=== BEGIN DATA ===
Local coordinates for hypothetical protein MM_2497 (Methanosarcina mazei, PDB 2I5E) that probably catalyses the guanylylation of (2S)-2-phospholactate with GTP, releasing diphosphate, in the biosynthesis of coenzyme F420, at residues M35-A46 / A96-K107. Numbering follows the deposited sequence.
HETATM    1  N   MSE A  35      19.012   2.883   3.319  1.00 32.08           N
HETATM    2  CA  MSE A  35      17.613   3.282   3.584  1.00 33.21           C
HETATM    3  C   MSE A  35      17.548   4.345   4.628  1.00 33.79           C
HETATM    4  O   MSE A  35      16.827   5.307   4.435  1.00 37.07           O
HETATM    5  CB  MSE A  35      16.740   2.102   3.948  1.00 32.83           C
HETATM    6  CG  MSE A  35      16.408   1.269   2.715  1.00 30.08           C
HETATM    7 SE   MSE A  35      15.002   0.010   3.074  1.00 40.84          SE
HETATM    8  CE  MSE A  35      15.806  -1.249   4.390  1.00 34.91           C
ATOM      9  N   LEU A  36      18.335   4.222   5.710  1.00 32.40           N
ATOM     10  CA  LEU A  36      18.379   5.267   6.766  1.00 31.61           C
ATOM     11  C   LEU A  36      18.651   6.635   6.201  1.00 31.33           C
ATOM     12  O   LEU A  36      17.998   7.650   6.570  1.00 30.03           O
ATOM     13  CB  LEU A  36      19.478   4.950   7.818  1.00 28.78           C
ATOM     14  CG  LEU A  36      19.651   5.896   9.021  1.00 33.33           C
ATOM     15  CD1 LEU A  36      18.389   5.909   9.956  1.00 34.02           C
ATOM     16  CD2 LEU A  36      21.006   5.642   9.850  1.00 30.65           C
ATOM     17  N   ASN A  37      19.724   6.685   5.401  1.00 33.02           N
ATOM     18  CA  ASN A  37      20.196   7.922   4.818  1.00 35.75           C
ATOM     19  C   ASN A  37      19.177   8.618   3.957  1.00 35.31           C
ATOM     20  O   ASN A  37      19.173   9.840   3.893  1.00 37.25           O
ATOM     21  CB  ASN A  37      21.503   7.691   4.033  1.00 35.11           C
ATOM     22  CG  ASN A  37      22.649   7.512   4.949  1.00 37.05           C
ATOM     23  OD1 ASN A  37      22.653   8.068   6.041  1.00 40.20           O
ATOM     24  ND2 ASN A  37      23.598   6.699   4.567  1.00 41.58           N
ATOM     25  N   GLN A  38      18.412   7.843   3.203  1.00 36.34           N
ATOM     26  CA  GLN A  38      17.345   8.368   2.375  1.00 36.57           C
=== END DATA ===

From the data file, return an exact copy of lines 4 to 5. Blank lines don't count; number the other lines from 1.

HETATM    3  C   MSE A  35      17.548   4.345   4.628  1.00 33.79           C
HETATM    4  O   MSE A  35      16.827   5.307   4.435  1.00 37.07           O